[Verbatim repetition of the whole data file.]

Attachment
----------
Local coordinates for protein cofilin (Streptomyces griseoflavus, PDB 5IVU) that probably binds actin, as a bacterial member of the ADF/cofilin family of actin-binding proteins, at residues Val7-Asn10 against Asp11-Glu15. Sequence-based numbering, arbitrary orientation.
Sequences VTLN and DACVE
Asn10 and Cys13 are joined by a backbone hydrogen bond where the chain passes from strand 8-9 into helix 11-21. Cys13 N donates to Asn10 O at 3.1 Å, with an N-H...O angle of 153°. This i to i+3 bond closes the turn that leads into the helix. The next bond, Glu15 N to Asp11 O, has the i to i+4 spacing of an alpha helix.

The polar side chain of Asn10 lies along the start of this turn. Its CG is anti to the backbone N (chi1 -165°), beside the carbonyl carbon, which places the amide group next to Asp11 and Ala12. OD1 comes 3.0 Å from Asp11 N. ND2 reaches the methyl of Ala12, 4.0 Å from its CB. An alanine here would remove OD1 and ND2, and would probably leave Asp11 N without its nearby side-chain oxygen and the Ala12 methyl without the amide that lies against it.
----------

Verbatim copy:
Local coordinates for protein cofilin (Streptomyces griseoflavus, PDB 5IVU) that probably binds actin, as a bacterial member of the ADF/cofilin family of actin-binding proteins, at residues Val7-Asn10 against Asp11-Glu15. Sequence-based numbering, arbitrary orientation.
Sequences VTLN and DACVE
Asn10 and Cys13 are joined by a backbone hydrogen bond where the chain passes from strand 8-9 into helix 11-21. Cys13 N donates to Asn10 O at 3.1 Å, with an N-H...O angle of 153°. This i to i+3 bond closes the turn that leads into the helix. The next bond, Glu15 N to Asp11 O, has the i to i+4 spacing of an alpha helix.

The polar side chain of Asn10 lies along the start of this turn. Its CG is anti to the backbone N (chi1 -165°), beside the carbonyl carbon, which places the amide group next to Asp11 and Ala12. OD1 comes 3.0 Å from Asp11 N. ND2 reaches the methyl of Ala12, 4.0 Å from its CB. An alanine here would remove OD1 and ND2, and would probably leave Asp11 N without its nearby side-chain oxygen and the Ala12 methyl without the amide that lies against it.